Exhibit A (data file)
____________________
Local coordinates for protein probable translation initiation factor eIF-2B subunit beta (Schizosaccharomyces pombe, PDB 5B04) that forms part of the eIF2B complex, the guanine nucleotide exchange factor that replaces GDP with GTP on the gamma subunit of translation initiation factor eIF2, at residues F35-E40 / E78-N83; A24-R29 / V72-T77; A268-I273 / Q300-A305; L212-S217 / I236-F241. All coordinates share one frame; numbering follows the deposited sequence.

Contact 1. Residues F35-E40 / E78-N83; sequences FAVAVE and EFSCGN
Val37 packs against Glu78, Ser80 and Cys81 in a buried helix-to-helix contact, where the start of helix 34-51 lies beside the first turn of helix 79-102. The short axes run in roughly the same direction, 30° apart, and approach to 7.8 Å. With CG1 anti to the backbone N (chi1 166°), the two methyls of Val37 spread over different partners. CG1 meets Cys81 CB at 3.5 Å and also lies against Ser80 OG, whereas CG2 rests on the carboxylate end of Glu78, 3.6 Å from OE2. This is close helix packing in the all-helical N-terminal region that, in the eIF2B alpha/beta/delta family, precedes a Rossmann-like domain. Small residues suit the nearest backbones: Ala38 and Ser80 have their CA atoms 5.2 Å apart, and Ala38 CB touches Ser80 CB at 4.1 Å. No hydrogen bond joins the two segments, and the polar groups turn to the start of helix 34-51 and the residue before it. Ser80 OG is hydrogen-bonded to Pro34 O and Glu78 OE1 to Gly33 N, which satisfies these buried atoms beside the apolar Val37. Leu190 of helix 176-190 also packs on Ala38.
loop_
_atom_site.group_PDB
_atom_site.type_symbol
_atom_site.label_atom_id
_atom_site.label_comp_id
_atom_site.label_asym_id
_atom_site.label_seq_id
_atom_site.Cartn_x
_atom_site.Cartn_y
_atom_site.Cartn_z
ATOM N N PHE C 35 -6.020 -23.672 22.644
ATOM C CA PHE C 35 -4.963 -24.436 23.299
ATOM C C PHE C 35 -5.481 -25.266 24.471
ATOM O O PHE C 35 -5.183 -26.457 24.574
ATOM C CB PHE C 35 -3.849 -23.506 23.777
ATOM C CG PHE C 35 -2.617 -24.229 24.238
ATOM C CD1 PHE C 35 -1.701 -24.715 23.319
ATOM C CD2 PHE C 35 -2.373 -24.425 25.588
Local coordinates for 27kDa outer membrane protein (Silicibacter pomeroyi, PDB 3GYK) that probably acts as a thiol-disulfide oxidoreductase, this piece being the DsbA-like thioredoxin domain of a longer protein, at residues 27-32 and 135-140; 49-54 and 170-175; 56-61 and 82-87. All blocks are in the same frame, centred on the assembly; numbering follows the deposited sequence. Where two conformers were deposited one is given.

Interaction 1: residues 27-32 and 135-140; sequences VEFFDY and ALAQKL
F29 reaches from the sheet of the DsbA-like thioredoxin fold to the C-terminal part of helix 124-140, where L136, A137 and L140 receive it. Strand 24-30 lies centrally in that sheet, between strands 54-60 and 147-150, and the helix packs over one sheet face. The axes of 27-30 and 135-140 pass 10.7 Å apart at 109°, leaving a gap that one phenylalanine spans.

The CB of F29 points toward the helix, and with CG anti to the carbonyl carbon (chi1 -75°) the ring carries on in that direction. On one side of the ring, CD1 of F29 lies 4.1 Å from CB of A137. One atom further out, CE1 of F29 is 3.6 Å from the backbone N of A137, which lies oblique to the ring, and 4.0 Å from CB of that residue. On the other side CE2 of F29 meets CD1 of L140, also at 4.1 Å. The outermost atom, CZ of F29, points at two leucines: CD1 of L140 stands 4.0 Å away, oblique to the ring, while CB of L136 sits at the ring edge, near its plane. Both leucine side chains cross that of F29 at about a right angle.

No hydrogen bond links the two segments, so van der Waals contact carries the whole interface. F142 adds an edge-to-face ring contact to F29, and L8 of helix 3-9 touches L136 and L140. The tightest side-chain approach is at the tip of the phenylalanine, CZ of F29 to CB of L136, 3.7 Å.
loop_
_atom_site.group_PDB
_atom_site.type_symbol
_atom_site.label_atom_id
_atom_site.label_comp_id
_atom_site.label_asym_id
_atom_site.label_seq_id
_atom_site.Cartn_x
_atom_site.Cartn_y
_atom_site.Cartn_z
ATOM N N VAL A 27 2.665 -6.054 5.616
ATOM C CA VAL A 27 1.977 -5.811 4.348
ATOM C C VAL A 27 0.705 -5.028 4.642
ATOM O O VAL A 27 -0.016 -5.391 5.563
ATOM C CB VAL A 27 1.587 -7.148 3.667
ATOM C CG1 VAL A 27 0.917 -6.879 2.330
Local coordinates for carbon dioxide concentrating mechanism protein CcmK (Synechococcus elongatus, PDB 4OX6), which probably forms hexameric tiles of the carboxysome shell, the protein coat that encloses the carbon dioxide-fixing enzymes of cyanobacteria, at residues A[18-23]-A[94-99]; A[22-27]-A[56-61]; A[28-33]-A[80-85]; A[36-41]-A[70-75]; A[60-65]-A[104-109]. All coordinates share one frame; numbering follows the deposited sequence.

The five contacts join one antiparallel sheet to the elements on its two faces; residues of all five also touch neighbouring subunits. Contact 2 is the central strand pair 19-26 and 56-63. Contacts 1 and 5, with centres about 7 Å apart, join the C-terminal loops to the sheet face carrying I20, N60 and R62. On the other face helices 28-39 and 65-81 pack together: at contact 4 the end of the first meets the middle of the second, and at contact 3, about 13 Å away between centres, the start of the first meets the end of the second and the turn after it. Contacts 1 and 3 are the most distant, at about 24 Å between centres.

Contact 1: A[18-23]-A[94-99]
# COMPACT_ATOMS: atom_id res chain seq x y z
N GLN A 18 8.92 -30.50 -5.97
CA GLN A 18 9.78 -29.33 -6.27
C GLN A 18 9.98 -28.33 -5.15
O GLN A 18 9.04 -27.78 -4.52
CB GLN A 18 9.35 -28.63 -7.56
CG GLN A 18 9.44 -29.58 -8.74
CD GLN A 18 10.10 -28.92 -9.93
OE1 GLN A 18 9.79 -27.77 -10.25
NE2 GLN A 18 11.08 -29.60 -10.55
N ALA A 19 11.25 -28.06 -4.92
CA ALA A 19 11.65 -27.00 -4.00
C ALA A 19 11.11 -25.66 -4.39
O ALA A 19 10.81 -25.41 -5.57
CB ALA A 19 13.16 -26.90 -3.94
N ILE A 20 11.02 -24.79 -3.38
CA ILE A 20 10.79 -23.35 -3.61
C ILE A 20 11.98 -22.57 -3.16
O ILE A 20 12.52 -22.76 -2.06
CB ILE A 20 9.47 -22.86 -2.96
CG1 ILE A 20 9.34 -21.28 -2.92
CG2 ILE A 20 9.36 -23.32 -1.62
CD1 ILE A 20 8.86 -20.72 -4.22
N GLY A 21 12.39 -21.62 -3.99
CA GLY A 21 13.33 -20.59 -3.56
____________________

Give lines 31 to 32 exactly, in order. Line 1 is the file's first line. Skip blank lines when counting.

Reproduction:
_atom_site.label_comp_id
_atom_site.label_asym_id